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Maurice Stucke

Stucke with family at the Cathedral of San Carlos Borromeo de Monterey (Royal Presidio Chapel) in Monterey, California. Stucke and wife, Liz, are with children Amelia, Thomas (back) and Walt and Clara (middle); and nephew Santiago (front).

Maurice Stucke is a professor in the College of Law. His focus areas include business torts, competition law, consumer protection law, and internet and privacy law. His scholarship has been cited by the US federal courts; the United Nations; privacy, consumer protection, and competition agencies; and policymakers.

Before joining the law faculty in 2007, Stucke worked as a trial attorney in the antitrust division of the US Department of Justice and as a special assistant US attorney. He also worked at a firm where he assisted in defending Goldman Sachs, CS First Boston, and Microsoft in civil antitrust litigation.


He received his bachelor’s and law degrees from Georgetown University. As a Fulbright Scholar, he lectured in the People’s Republic of China in 2010 and 2011.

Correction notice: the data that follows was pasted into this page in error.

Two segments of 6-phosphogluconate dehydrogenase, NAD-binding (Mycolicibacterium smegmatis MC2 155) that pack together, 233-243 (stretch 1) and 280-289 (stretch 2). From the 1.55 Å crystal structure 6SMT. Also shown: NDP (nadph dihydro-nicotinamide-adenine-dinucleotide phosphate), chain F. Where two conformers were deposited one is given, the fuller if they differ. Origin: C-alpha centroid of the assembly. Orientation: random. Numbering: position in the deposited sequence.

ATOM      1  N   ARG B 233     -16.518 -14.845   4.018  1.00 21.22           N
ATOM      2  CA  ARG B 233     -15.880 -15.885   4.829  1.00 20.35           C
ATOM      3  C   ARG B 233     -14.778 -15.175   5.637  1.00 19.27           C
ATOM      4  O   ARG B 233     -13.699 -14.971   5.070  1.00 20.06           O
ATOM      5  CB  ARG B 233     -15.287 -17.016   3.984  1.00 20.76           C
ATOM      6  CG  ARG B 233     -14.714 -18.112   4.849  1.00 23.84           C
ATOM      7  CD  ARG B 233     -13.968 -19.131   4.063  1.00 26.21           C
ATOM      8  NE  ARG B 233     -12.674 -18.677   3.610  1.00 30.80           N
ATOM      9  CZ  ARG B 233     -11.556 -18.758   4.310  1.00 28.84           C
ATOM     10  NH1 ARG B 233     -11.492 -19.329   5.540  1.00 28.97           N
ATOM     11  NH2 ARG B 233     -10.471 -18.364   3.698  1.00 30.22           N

Outside interest

Stucke with Georgetown teammates and coach after winning the Novice Men’s 8 at the Dad Vail Regatta, the largest collegiate regatta in the United States. Stucke is fourth in the boat.

While earning his undergraduate degree, Stucke rowed competitively at Georgetown University. As a visiting fellow at Oxford University in 2015, Stucke and his wife, Liz, were given special permission to row at the Pembroke College Boathouse during the Summer Eights regatta.

“I had just turned 50, and never in my wildest dreams had I thought that my wife and I would be rowing competitively for Pembroke in a race. And it was a lot of fun.”

The couple has four children—and all of them enjoy rowing. After returning from England, the family began rowing in doubles in Oak Ridge. At the time, only their oldest daughter, Amelia, and son, Thomas, rowed. Stucke would row with his wife and the two children would row together.

“We would always start off and get the lead on them,” he said. Then he’d hear his daughter urge on his son: “‘Thomas, do you want to be on the drive home having lost to mom and dad?’

“They would move right through us. We lost every time.”

Dream dinner companions

“I would want to have key religious figures. I’d start off with Jesus.”

He’d also enjoy a dinner where he could watch the interaction among famous authors, leaders, and musicians. Among those he’d invite: F. Scott Fitzgerald, Teddy Roosevelt, and Beethoven.

Advice to his college-age self

“Stay true to your values.” Also, he said, rejection is ultimately going to happen, whether it’s during your education or during your career. “Sometimes what you see as a rejection is creating other opportunities. You learn to overcome.”

 

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